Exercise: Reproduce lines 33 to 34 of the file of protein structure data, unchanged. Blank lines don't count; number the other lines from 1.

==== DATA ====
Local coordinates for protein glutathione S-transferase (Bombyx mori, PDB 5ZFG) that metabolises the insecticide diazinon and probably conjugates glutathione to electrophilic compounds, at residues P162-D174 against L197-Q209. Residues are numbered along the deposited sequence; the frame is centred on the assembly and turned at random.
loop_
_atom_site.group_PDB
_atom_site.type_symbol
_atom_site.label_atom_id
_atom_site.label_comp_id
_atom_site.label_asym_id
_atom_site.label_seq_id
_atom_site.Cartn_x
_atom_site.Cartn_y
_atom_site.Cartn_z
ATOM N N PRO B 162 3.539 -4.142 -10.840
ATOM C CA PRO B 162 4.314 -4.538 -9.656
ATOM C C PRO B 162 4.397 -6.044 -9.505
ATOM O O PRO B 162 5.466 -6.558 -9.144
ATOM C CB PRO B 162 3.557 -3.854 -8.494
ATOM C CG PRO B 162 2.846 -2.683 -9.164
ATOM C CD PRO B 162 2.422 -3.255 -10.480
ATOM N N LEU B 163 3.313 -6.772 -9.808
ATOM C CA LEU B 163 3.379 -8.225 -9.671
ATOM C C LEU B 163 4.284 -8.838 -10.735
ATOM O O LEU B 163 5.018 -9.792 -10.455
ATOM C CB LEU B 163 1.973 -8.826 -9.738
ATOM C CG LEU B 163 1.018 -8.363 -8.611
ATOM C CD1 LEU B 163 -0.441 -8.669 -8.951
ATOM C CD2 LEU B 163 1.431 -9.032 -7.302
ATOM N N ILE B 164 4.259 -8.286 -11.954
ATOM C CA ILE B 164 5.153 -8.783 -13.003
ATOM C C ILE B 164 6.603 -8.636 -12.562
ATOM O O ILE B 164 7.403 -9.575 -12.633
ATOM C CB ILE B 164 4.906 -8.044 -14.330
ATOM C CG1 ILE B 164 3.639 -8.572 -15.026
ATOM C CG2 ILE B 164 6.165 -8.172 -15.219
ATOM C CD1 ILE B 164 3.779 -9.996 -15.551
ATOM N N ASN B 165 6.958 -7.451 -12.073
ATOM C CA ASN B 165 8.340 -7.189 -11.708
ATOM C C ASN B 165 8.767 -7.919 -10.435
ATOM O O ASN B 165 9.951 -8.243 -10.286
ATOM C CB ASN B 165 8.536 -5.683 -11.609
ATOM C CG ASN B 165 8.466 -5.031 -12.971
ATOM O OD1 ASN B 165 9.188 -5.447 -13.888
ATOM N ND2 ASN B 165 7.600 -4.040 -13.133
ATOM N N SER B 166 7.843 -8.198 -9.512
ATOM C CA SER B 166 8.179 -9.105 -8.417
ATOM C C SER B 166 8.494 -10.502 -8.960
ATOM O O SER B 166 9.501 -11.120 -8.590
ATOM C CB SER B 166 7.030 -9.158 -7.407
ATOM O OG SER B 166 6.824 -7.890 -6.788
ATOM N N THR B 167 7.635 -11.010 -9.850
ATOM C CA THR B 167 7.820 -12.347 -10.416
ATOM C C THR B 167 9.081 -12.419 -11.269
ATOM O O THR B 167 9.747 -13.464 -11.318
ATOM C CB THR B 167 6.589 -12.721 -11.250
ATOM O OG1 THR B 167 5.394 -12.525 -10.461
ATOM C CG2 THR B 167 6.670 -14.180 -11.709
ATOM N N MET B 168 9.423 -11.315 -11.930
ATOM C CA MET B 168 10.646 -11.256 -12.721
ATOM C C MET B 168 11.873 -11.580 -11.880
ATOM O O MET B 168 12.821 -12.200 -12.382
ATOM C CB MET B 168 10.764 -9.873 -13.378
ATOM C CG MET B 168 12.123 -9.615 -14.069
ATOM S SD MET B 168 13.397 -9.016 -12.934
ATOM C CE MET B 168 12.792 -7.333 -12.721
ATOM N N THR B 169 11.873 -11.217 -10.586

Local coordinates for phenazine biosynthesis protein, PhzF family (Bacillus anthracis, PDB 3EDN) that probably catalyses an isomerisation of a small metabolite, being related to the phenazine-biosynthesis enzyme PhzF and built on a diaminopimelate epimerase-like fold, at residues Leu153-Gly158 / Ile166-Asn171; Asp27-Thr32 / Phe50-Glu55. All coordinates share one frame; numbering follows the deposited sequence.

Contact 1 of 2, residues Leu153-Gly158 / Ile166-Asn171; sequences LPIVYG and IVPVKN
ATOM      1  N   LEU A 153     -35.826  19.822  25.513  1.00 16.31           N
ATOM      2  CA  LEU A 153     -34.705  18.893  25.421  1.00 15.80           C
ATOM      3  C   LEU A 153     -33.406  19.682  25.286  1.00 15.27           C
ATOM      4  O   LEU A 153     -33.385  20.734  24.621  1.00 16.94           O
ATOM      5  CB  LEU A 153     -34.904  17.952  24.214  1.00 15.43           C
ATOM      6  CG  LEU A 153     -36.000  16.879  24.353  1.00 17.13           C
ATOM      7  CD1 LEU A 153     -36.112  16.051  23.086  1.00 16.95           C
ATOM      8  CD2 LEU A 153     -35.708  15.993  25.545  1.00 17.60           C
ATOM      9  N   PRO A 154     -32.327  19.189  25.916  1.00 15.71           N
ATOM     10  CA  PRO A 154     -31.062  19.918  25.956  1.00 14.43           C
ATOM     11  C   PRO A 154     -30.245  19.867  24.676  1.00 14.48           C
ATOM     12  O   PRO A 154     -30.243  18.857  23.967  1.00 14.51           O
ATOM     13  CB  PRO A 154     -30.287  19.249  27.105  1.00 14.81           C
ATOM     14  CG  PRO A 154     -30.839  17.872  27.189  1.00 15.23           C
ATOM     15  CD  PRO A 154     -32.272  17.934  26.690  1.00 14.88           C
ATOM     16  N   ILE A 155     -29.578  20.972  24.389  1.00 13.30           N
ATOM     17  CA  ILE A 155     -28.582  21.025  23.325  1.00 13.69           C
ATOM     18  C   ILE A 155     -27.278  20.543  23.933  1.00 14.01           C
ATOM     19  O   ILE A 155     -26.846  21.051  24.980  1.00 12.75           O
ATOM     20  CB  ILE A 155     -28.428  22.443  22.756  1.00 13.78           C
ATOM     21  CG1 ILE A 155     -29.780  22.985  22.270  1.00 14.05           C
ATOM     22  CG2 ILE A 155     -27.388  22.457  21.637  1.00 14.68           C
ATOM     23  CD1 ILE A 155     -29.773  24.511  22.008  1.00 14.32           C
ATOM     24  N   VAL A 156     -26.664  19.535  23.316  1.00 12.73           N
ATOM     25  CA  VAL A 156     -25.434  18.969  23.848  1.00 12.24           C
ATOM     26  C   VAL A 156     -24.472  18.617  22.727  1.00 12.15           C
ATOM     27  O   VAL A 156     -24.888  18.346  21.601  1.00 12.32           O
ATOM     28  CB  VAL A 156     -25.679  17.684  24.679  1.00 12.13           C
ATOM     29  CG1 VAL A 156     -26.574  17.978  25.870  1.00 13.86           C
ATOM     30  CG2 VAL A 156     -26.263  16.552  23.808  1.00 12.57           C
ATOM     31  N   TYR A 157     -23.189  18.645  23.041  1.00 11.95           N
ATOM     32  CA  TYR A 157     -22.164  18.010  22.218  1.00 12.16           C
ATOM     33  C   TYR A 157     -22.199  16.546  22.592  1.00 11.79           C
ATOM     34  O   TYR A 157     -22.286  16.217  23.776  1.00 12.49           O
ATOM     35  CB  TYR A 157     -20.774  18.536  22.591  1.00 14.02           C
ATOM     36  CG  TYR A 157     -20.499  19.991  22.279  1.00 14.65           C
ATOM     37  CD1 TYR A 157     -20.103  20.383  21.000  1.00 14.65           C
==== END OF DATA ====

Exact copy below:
ATOM C CG2 ILE B 164 6.165 -8.172 -15.219
ATOM C CD1 ILE B 164 3.779 -9.996 -15.551